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Can The Northern Quarter Survive The Second Wave?

Northern Quarter vibe: Oldham Street's retail appeal

The latest coronavirus restrictions, introduced on Tuesday by Boris Johnson, the prime minister, could almost have been designed to hurt Manchester’s Northern Quarter.

Bars and restaurants locked and closed by 10pm means the shuttering of the lively district's late-night economy. Muting the 'return to your city centre desk' message in favour of home working will do little for daylight hours hospitality and retail in the Northern Quarter, already struggling to return to profitability. The rule-of-six limit on sociability is anathema in a district in which the whole point is to mingle.

No wonder the city's night-time economy bosses have declared themselves "desperately worried".

The Northern Quarter retains some of its historic rag-trade-and-roughtrade grit even after 20 years of gentrification. Could it be that this residue of devil-may-care could help the neighbourhood pull through?

Last week the co-founders of the still busy Albert's Schloss revealed that they are planning to open a new Northern Quarter venue.

The Swan Street Firehouse will be on a former garage site on land being redeveloped by Capital & Centric and the Kamani Property Group.

Just a short stroll down Swan Street, another new venture is welcoming visitors, when the law allows.

Mecanica arrives to fill a void left by the rapid appearance and then disappearance of the Quick Brown Fox, a bar whose opening last autumn turned out to be sadly mistimed. It did not survive the coronavirus pandemic and has now surrendered its lease.

The 1.4K SF bar concept will serve cocktails along with fancy plates of deli food and will be operated by the team behind coworking space ClockWork and co-living space Oppidan, which operates on the upper floors.

You might think the fate of its predecessor would deter the co-owner Gareth Harold, but he seems remarkably upbeat about bearing a £100K fit-out, despite the latest restrictions and social distancing that mean he can only operate 36 of the venue's 62 covers.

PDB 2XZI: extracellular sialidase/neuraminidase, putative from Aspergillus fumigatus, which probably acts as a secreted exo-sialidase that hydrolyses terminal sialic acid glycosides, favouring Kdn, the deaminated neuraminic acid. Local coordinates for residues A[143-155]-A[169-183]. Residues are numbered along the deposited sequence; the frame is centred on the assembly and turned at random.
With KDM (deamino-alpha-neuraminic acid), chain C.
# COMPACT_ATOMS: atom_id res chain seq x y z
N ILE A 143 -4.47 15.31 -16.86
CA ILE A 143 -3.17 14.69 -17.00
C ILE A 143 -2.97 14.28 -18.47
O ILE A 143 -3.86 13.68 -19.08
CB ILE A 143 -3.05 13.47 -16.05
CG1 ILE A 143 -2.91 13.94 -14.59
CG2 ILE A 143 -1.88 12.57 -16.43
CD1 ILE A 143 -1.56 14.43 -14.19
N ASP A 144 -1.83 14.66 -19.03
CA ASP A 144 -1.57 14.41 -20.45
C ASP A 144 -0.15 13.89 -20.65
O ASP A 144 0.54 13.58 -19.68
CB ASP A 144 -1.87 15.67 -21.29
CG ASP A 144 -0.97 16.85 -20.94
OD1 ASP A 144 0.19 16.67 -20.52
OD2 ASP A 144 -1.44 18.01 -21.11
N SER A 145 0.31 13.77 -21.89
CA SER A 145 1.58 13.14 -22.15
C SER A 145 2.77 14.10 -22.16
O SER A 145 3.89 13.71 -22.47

“It was a case of us owning the building, and we could either look for another tenant or do it ourselves. And we’ve been working on our branding, so with coworking and co-living you can now work, sleep and play with us,” Harold told Bisnow.

The lease surrender took the bar from one side of the balance sheet to the other and gave Harold and his team control — something likely to be envied by many other Northern Quarter hospitality businesses.

The Swan Street coworking space, ClockWork

Coworking, another staple of the Northern Quarter scene, is also looking surprisingly strong. Membership at ClockWork, the 6.5K SF coworking venue co-owned by Harold at Edge Street has doubled and that’s probably got something to do with the price.

“We’re charging £149 a month, which is really attractive to freelancers whose revenue is down but still need somewhere to meet or take a call,” said Harold, making a point widely understood by serviced office brokers. In today’s market, nobody wants to pay big bucks.

Even Oppidan, the co-living concept, hasn’t suffered as it might. “Up to a point we’ve been able to treat the building, by default, as a single bubble for some social distancing, and the amenity spaces are large enough to allow different social groups to move about.”

Confidence is such that Harold is looking at the prospects for another 100-unit scheme in the city.

So everything in the Northern Quarter is rosy? Alas, no.

Bar and restaurant operators fear a “catastrophic” hit thanks to the sudden evaporation of the city’s mighty student economy, Business Live reported.

The University of Manchester estimates that its students help contribute to more than £2B of economic activity, and support 21,000 jobs. The other half dozen universities do similar heavy lifting.

Harold said that Manchester City Council has done its best to mitigate the damage. “They are taking this quite seriously. The licensing department have approved pavement licenses for bars and restaurants, and they have done all they can. We’ve also seen streets pedestrianised, and that has been a massive boost and it should probably remain once the pandemic has gone. It’s great to see people pumping money back into the economy,” he said.

new cultural recovery plan has been launched to help revive the 30 or more locally supported theatres, orchestras and museums that help keep the Northern Quarter's bar and restaurant sector busy.

The Northern Quarter has survived trouble before now. In the 1980s and early 1990s it was a dirty if characterful backwater, and sometimes dangerous. Nostalgic souls mourn its recent transformation into something more sleek, safe and domestic. Maybe today’s turmoil is giving the district back some of its original strive-and-survive atmosphere? If it does, that can only strengthen its longer-term appeal.